Many of you experienced cooks probably already know this, but I was surprised and more than a little disappointed when I dropped the beans into boiling water to blanch them, and the purple/black color disappeared. Suddenly my haricots verts were, indeed, green.
Curious to know why that happened, I turned to the most reliable expert on kitchen science that I know, Harold McGee, author of a regular column in the New York Times and numerous books including On Food and Cooking: The Science and Lore of the Kitchen (Second edition, Scribner, New York, 2004). Sure enough, there he had a short scholarly discussion of anthocyanins (pp. 267-268, 281-281) It turns out that the red and purple colors of most flowers and vegetables are due to a group of about 300 related chemicals known as anthocyanins. They are very sensitive to alkalinity and acidity as well as some metals, which help to determine the color that the chemical gives to a flower or vegetable. They are also highly water-soluble, so when the spaces where they are stored break open during the cooking process, the coloration is rapidly diluted and dissipates. Hence, the beautiful black beans turn a beautiful chlorophyll-green. And that’s ok, too, because the blanched haricots verts can be used for whatever might be one of your favorite dishes.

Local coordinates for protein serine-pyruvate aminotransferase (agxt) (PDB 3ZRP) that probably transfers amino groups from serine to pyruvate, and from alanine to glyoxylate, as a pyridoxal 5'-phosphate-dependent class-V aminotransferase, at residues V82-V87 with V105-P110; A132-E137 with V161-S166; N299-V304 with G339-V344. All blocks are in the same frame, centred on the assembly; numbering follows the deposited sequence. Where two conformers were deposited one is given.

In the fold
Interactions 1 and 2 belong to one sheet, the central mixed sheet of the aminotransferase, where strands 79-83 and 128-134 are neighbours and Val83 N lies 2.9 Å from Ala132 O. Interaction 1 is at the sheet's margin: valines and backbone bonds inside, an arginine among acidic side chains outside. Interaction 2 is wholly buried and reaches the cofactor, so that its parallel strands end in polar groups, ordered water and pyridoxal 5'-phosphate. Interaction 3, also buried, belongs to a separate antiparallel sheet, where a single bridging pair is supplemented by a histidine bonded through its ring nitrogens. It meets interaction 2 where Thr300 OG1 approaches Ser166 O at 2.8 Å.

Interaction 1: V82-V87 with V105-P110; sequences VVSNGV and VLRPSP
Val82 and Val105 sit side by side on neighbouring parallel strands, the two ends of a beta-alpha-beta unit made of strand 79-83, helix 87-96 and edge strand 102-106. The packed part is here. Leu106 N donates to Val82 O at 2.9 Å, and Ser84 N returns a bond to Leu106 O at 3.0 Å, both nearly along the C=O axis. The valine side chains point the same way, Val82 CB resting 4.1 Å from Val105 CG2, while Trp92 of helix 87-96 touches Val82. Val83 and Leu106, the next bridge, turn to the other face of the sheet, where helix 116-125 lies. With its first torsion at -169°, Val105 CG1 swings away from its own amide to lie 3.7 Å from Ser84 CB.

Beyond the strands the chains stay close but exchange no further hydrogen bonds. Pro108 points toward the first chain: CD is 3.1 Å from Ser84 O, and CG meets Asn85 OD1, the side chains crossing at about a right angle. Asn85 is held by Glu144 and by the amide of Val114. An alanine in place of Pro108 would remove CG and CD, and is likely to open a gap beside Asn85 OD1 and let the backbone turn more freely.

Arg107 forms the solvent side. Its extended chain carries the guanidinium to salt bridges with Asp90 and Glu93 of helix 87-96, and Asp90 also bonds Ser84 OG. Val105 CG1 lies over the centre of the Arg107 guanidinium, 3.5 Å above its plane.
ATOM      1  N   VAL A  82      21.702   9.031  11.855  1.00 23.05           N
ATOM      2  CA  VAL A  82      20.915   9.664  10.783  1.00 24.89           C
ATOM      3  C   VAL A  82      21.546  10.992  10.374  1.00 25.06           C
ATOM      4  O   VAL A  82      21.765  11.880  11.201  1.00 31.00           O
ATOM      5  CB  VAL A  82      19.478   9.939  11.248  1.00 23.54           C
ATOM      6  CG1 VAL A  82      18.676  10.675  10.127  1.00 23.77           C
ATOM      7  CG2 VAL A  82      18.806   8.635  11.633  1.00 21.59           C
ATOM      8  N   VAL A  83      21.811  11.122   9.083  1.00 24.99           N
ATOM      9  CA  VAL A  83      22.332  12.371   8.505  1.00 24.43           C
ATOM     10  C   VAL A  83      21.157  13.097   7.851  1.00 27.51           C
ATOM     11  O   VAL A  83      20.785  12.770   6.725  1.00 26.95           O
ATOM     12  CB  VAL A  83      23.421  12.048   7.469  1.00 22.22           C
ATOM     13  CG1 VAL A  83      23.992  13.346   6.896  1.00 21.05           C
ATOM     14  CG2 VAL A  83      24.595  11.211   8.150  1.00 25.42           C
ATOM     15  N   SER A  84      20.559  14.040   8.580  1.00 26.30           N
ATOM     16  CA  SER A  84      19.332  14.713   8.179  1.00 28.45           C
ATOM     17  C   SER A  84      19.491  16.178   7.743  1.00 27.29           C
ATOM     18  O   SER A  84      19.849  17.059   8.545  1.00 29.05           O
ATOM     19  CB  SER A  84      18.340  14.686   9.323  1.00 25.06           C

I decided to use them in a chilled salad with scallions and dill, topped with a balsamic vinaigrette. The bright green chlorophyll color was terrific.
Haricots Verts Vinaigrette with Scallions and Dill
- 1 pound fresh haricots verts, washed and trimmed
- 4 scallions cut in ½ inch slices, whites and greens included
- ¼ cup fresh dill fronds, coarsely chopped
- 1 tablespoon white wine vinegar
- 1 tablespoon balsamic vinegar (not the expensive stuff)
- 1 clove garlic, peeled and minced
- 2 teaspoons Dijon mustard
- salt and pepper
- pinch of sugar
- 6 tablespoons extra virgin olive oil (the good stuff)
- In a large pot, bring 2 quarts of salted water to a rolling boil
- Add the green beans in a single batch and return the water to the boil
- Boil the beans for no more than 4 minutes so that they remain crisp. Drain and immediately plunge into a prepared large bowl of ice and chilled water.
- When the beans have cooled, drain and transfer them to the refrigerator until they are ready to use. (Remove any remaining pieces of ice)
- Prepare the scallions and dill. Set aside.
- Using a whisk and a small bowl, combine the vinegar, minced garlic, mustard, salt, pepper, and sugar.
- Whisking continuously, slowly stir in the olive oil to make a vinaigrette. Correct the seasoning.
- In a large bowl, combine the haricots verts, scallions, and dill. Dress with the vinaigrette to suit your taste. Adjust the seasoning. Chill, tightly covered, in the refrigerator for an hour to let the flavors blend.